It was south-east of the tiny Finnish village of Lentiira where I saw the first wild wolf of my life.
I was about one-third into my 1500-mile, five month walking trip across Finland and I was looking forward to making my way through two more days of forest to where I knew I’d have a bed to sleep in for a few nights. Starting from my camp at midnight I walked next to a large open fen where the sedges undulated green and yellow in a light breeze. The short sedges became tall and then broke into scattered pine and hare’s-tail cotton grass. There, the breeze stopped and by sunrise a low, white fog filled the space between the pines, turning the forest pink.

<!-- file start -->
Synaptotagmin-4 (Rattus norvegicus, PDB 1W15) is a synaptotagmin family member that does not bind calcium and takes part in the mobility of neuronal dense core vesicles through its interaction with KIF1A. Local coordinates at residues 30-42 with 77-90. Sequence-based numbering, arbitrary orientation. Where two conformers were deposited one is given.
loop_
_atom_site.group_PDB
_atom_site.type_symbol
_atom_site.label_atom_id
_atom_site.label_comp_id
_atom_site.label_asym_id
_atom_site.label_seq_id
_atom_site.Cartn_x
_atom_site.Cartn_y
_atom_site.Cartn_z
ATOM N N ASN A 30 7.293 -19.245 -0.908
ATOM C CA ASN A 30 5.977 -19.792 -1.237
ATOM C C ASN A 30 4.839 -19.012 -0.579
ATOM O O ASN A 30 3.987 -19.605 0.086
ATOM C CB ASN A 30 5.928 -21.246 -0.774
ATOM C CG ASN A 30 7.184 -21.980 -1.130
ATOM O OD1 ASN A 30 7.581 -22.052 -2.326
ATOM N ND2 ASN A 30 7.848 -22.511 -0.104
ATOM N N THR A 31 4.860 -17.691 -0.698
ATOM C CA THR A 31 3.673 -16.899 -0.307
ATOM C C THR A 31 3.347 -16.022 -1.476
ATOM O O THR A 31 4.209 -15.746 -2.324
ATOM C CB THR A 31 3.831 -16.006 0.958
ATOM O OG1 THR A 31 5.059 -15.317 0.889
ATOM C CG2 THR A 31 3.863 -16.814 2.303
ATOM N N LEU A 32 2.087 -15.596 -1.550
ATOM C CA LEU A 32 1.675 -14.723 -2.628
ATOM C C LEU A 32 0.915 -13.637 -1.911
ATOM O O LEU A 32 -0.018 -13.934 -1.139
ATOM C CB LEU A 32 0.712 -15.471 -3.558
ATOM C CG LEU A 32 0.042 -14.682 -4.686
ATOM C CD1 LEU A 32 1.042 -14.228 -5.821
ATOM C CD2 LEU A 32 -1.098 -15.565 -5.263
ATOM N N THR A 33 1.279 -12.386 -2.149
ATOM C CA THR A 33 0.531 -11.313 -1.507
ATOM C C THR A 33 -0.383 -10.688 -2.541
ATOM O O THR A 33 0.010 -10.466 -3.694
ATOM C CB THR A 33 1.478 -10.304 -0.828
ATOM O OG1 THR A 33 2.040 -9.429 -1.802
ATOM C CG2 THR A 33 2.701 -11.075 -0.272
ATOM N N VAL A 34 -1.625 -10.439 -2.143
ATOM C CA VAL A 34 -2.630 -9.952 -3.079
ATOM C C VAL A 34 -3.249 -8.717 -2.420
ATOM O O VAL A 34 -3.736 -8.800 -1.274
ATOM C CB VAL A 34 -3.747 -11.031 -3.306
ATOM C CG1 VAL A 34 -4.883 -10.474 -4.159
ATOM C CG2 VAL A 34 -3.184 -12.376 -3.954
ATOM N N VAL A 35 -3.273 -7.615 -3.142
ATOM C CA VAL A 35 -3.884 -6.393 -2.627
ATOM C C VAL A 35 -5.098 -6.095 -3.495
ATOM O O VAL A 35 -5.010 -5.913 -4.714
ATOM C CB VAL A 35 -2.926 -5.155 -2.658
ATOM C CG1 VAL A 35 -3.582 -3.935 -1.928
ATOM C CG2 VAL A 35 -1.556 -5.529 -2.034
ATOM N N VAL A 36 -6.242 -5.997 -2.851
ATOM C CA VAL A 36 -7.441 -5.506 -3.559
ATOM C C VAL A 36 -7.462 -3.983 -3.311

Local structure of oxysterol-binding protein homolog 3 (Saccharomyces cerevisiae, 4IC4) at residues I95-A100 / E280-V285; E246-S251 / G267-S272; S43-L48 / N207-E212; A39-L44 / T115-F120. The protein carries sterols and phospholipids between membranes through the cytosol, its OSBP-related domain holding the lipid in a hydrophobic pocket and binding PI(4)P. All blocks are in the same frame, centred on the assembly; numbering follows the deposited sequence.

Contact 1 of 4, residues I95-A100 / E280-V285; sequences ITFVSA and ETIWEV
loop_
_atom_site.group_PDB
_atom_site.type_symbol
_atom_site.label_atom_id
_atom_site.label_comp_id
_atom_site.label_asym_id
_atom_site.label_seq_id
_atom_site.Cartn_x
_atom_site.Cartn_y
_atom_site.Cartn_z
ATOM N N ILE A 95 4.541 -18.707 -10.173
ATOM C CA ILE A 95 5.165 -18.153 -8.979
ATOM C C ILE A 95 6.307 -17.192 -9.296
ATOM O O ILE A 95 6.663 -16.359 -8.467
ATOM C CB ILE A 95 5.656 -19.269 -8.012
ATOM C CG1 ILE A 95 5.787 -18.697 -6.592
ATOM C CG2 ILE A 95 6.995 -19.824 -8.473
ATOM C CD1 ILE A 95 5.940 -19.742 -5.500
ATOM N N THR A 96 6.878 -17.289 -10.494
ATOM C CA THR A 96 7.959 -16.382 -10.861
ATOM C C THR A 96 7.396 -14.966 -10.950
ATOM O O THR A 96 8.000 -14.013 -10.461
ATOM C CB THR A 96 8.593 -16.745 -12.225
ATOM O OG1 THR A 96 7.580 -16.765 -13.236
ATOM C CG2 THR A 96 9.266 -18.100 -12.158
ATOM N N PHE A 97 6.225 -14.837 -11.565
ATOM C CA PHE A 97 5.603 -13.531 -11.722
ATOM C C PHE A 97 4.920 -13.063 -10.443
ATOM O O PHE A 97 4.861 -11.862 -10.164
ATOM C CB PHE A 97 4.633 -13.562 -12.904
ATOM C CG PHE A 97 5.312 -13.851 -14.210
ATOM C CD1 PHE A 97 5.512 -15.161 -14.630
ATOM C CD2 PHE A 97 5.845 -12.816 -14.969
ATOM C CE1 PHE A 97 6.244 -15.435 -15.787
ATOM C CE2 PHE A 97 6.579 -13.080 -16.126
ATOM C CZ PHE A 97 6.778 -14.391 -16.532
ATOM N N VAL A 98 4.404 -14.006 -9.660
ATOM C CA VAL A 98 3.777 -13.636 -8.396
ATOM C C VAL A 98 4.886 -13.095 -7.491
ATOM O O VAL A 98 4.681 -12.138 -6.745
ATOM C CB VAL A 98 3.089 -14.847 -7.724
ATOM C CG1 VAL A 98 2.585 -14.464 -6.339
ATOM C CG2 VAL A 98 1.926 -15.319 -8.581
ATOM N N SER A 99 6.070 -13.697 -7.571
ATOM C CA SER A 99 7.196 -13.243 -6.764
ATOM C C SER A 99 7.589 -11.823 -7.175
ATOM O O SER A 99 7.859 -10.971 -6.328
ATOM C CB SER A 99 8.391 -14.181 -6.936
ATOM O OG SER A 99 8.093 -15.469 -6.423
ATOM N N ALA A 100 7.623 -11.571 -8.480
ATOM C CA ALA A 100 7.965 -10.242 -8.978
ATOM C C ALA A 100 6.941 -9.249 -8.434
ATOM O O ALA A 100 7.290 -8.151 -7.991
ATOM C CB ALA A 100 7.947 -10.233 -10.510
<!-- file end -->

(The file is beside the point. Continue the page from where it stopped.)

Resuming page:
The wolf sat at the edge of a fresh clear-cut. The fog was thickest there and the black soil shown clear and moist where it had been ripped apart by the harrowing machine.
There were no birch; the seed trees were all pine.
The animal was clear and unmistakable. It was gray. Its ears were up. It stood like a statue. I slowed, then stopped; not quite believing what I saw. Then I was afraid.
I scanned the forest, wondering if the pack might be hunting me. I took up my walking stick and held it across my chest. I considered running. I thought I should make a fire. I did nothing.
The wolf sat completely still, considering me. Then, it stood, turned and trotted into the clear-cut. It was something I had wanted to see my whole life and then it was over and I was alone.
I’d never felt more alone in all my life.– Jim O’Donnell